General Bethune did not encourage Tom to learn piano from Mary so that he could grow his natural musical talent. He was looking to once again make a profit from someone else’s work and talents. Tom could not reap the harvest from the fields, but he sure could reap major money for the Bethune family as he toured and performed the piano for sold-out crowds. His owner took ownership of his talent.
At eight years old, Tom performed his first concert. He was managed by a showman named Perry Oliver who promoted him and eventually used profits from his shows to support the Confederacy (cue “Use Me” by Bill Withers). Oftentimes at his performances, attendees were brought on stage to play a tune which Tom was then expected to play back. This wasn’t an opportunity for Tom to engage with the audience and to show off his talent like musicians do at concerts today when they play around imitating each other on stage. This was their attempt to mock Tom and test what he, as a blind musician who was more talented than any of them, was capable of and potentially throw him off his game.
The more he toured, the more popularity he gained. He was marketed more so for his physical appearance rather than his musical talent. He was pictured on each poster and described as “Black” and “Blind,” or even “a gorgon with angel’s wings.” This was his reality as an enslaved musician. While others were auctioned off naked and afraid on blocks at ports, Tom was dressed “So Fresh and So Clean” and walked onto his block: the stage. Enslaved lives were ruled by emotional, psychological and emotional control. Tom didn’t let that stop him from learning and playing — then again, neither did his owners.
Over the course of his lifetime, he memorized thousands of pieces of music, composed tunes of his own and learned to sing melodically too. He wasn’t fully aware of the racist and oppressive world around him; however, he was able to communicate what he heard and felt through music. Music has always been a mirror to what is happening in society, and Tom’s songs aren’t excluded from that just because he was an outcast. His songs echoed sounds from the environments around him as he traveled across the country on tour. This was during the Civil War, so think drums, musket shots and soldiers marching in line. One piece, “Battle of Manassas,” is about the Confederate army, and it did not go over well with black audiences. Ever eager to propagandize, his showman, Perry, advertised the song as Tom’s unwavering loyalty to the Confederacy.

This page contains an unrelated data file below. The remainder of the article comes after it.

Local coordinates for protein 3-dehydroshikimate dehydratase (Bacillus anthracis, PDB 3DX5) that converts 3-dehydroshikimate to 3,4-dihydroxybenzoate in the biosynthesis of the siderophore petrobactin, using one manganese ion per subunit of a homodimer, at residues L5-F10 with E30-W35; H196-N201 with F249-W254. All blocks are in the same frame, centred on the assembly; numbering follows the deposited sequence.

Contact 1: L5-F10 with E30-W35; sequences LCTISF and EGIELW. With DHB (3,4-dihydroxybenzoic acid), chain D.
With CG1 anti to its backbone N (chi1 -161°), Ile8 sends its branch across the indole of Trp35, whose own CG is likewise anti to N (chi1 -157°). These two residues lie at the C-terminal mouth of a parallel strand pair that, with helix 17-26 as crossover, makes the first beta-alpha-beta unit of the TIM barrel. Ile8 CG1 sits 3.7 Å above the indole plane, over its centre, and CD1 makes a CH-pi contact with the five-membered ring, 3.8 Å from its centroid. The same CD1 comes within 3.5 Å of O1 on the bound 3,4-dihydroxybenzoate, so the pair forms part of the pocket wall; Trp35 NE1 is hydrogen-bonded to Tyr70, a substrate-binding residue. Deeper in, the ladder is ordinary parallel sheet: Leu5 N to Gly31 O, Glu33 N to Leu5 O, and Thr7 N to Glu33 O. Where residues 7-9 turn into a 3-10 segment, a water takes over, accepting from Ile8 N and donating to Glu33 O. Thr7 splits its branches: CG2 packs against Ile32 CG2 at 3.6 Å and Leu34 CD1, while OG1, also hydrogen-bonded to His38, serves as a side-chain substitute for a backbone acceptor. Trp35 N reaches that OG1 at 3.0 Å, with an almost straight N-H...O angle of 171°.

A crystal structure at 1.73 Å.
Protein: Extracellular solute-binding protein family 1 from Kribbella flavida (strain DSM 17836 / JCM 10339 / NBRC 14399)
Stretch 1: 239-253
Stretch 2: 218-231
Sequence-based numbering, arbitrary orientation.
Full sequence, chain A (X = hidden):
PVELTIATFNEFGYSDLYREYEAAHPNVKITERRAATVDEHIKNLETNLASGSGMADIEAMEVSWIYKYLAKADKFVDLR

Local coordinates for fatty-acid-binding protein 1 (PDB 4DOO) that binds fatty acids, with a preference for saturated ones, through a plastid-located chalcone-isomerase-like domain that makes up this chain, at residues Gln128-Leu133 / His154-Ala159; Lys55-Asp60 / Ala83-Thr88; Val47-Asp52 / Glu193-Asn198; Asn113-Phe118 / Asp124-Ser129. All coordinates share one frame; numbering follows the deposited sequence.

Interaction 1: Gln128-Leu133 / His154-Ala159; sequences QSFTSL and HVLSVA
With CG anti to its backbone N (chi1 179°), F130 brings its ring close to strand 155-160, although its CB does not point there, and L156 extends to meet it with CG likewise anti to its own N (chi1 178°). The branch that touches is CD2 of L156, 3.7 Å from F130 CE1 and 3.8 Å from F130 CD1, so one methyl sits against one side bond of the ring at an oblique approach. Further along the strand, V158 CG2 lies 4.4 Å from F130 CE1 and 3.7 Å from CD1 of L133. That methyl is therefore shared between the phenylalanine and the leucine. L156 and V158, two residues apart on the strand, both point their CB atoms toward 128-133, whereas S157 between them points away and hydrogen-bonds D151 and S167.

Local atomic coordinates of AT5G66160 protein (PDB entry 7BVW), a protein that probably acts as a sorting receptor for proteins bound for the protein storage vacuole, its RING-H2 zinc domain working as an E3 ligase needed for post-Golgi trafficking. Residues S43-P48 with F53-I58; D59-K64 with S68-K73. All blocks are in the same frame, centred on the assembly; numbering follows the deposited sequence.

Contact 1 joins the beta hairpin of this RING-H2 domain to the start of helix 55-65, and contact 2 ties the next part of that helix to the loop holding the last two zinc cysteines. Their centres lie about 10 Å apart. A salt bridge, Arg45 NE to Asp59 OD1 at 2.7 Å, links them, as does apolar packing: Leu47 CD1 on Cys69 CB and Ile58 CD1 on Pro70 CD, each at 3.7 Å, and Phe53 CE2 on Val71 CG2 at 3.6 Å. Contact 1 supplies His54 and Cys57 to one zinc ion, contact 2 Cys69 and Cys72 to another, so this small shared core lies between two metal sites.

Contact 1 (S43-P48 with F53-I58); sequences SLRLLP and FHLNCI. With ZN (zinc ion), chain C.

Touring all across the United States and Europe over the Civil War era, Tom became a household name. People had never seen anything like him, and they all wanted a shot at experiencing his one-man show. His performances were unlike anything the country’s white folk had ever experienced: Tom would mix piano virtuosos with some fancy footwork and throw in a banjo diddy, as a treat. But though Tom was a man of many talents, who would likely earn even the approval of Simon Cowell today, he was also the victim of unrelenting racism. He was likened to an animal, on display for all to ogle at, but never fully appreciate.
Tom never saw a penny from the fruits of his labors. He was deemed “insane” in 1872, and all his money was frittered away by his owner, General Bethune’s son, John. Though Tom was eventually emancipated as a result of John and his wife Eliza’s divorce, he was not able to happily live out his final years. He died from a stroke in 1908 at the age of 60, and he never got to see his mother again after his emancipation.
Countless stories like Tom’s exist across the U.S., buried deep into the crevices of history so as not to stain the U.S.’s past. But in order for future generations of Americans to move forward and make reparations for those harmed, we must confront our past’s blemishes. Tom’s story is one of those blemishes, putting the inhumanity of the slave system and the era’s appalling racism on full blast. But we need that. The truth hurts, but hiding the truth will only hurt more.